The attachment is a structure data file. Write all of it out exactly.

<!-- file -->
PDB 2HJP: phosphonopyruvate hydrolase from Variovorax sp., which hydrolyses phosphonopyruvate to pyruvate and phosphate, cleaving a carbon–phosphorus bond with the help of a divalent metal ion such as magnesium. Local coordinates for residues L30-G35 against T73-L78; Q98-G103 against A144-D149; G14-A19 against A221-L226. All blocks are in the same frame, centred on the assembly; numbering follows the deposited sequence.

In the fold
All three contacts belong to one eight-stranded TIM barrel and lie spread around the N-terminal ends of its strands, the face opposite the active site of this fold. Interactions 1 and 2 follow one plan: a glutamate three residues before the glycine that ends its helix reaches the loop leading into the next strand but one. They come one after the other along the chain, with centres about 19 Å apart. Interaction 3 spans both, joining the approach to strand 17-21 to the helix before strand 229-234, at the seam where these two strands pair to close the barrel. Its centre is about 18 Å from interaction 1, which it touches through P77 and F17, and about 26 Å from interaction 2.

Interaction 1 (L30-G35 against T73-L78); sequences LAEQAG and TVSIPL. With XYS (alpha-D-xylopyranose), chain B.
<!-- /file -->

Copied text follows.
PDB 2HJP: phosphonopyruvate hydrolase from Variovorax sp., which hydrolyses phosphonopyruvate to pyruvate and phosphate, cleaving a carbon–phosphorus bond with the help of a divalent metal ion such as magnesium. Local coordinates for residues L30-G35 against T73-L78; Q98-G103 against A144-D149; G14-A19 against A221-L226. All blocks are in the same frame, centred on the assembly; numbering follows the deposited sequence.

In the fold
All three contacts belong to one eight-stranded TIM barrel and lie spread around the N-terminal ends of its strands, the face opposite the active site of this fold. Interactions 1 and 2 follow one plan: a glutamate three residues before the glycine that ends its helix reaches the loop leading into the next strand but one. They come one after the other along the chain, with centres about 19 Å apart. Interaction 3 spans both, joining the approach to strand 17-21 to the helix before strand 229-234, at the seam where these two strands pair to close the barrel. Its centre is about 18 Å from interaction 1, which it touches through P77 and F17, and about 26 Å from interaction 2.

Interaction 1 (L30-G35 against T73-L78); sequences LAEQAG and TVSIPL. With XYS (alpha-D-xylopyranose), chain B.